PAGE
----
Should Pres. Obama Break his Silence on Gay Marriage?
President should stay away from political hot potato during campaign season.
The views expressed in this Op-Ed do not reflect that of the Loop21.
While the presidential election seems to be zoning in on key issues like the economy and health care, there’s one political issue President Barack Obama has not fully taken a stance on: same-sex marriage.
For some time now, the president has gone on record as being personally opposed to same-sex marriage but “evolving” on the issue. While he has yet to evolve his position to an unequivocal yes, President Obama has made political moves that suggests he is finally ready to affirm his support.
To date, the president has spoken out against undertakings to deny gays and lesbians the right to marry in states like New Hampshire, Maine and Washington. After North Carolina voted a ballot measure that would amend its constitution to forbid same-sex marriage, Cameron French, Obama’s state campaign spokesman, said that the president “opposed divisive and discriminatory efforts to deny rights and benefits to same sex couples.”
President Obama also called on the Justice Department to withdraw its support of the Defense of Marriage Act (DOMA), a federal ban on same-sex marriage, declaring it “unconstitutional”--a bold and telling move by the president.
For someone who personally opposes same-sex marriage, the president’s political strokes on the issue, thus far, paints an entirely different picture.
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It is clear that the president remains reluctant to go on record as a solid backer for same-sex marriage, as some believe it could garner dissent from his conservative Democratic base, particularly black religious and independent voters. But poll numbers don’t exactly back that theory.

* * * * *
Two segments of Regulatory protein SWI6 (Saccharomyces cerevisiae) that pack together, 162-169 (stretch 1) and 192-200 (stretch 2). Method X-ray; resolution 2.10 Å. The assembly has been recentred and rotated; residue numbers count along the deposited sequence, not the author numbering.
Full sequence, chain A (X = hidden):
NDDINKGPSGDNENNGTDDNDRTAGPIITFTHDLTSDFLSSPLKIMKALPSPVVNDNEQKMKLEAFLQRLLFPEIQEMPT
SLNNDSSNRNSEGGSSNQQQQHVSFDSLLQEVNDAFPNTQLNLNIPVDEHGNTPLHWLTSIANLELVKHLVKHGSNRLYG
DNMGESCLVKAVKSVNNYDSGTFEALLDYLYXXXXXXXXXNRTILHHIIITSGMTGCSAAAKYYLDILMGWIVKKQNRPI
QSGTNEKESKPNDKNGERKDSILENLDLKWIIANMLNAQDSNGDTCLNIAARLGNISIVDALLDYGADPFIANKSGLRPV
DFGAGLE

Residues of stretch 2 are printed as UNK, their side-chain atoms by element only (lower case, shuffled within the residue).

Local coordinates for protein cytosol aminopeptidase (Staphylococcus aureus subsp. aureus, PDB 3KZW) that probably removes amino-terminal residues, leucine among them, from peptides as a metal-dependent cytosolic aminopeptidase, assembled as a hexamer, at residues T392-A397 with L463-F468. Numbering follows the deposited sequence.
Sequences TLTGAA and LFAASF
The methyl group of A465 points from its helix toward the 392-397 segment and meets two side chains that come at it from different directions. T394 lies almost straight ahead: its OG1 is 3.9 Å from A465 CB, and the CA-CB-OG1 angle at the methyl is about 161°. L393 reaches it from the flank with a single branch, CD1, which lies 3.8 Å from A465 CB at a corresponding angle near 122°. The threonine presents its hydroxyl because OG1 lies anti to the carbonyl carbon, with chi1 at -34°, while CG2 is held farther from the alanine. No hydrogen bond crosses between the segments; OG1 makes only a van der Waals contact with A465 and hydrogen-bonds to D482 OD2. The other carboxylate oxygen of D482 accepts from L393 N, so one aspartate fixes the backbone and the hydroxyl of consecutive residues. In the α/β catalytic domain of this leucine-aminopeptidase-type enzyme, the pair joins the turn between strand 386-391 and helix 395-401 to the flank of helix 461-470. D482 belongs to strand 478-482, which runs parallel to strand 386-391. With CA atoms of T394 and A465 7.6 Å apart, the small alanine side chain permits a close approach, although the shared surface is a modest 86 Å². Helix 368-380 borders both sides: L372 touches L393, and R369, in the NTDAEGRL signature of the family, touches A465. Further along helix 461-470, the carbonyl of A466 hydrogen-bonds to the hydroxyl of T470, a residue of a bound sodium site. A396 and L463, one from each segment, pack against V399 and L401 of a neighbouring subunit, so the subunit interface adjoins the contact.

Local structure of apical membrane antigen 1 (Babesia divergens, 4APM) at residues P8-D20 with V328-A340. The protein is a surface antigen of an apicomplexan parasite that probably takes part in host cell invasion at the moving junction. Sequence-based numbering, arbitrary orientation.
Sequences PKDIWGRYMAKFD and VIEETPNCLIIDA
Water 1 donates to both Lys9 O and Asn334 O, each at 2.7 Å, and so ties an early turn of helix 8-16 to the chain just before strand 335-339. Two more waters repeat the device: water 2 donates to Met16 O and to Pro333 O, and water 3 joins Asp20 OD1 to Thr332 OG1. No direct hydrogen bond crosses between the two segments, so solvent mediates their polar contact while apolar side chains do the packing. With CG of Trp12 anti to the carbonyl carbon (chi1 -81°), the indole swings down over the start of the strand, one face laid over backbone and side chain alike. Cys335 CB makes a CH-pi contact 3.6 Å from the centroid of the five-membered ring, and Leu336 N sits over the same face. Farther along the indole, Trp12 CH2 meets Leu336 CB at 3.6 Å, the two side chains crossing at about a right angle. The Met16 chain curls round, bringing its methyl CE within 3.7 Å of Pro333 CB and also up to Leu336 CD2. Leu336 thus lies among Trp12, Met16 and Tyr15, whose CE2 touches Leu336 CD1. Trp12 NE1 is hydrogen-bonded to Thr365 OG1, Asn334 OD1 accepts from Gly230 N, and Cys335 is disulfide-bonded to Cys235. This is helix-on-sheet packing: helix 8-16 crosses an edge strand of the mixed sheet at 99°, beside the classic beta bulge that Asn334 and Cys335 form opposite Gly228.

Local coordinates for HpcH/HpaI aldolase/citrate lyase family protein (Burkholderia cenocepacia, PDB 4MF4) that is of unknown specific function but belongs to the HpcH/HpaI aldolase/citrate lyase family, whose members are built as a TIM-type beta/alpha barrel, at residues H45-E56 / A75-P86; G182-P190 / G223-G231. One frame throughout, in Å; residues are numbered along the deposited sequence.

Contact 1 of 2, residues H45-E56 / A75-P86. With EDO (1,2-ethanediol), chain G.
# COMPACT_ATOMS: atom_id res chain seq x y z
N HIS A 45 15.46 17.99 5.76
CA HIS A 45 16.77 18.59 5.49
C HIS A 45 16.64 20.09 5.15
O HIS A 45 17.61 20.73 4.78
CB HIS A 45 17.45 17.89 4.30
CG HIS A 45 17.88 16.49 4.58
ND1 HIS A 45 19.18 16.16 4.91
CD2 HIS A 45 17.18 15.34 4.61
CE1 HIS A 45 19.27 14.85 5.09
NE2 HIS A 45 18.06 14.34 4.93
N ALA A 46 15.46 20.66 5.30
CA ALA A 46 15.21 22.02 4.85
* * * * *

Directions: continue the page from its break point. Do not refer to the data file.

The country’s support for same-sex marriage is at an all-time high, with 46 percent of polled Americans, and 51 percent of independent voters in favor, according to the Pew Research Center. Though black voters’ support for same-sex marriage has only slightly edged up, its gradual increase shows there is an intelligible shift on this issue.
The argument that the president’s support of gay marriage will somehow obstruct his chances at reelection seems to be a myth — one that is used to dodge the hot potato on marriage equality.
So why hasn’t President Obama broke his silence on an issue he obviously appears to be in support of?
While it is clear the president supports civil unions and same-sex couple benefits, what isn’t clear is whether or not he will push for the legalization of same-sex marriage on a federal level. Nonetheless, President Obama’s public stance on the matter points to the probability of full support in the near future — but proponents will have to wait until after the election season.
The stakes are high and the president’s focus is where it should be: strengthening the economy and gaining a strong political footing in a sure to be bumpy presidential race.
The White House does not seem to be willing to take a chance on whether the president should “evolve” just yet, and quite honestly, it doesn’t matter whether or not he does because he has, in his own politically nuanced way, indicated that he is in full support of the legalization of same-sex marriage. Gay advocates seem to be content with the president’s half-support of marriage equality, evidenced by the Human Rights Campaign’s affirmative response to the president’s vocal opposition to same-sex discrimination, not to mention holding a fundraiser for his campaign.
Ultimately, President Obama declaring a firm stance on same-sex marriage would do little to help the cause, as repealing DOMA would take far more than the few months left until election day. For the president, should he decide to support gay marriage, the battle for marriage equality is one that remains divisive and will be a long, exhaustive tug-of-war with Republican lawmakers and conservative lobbyists.
This is a fight that must be temporarily shelved, for in order to truly get marriage equality, proponents will have to first make sure the right man stays in office.
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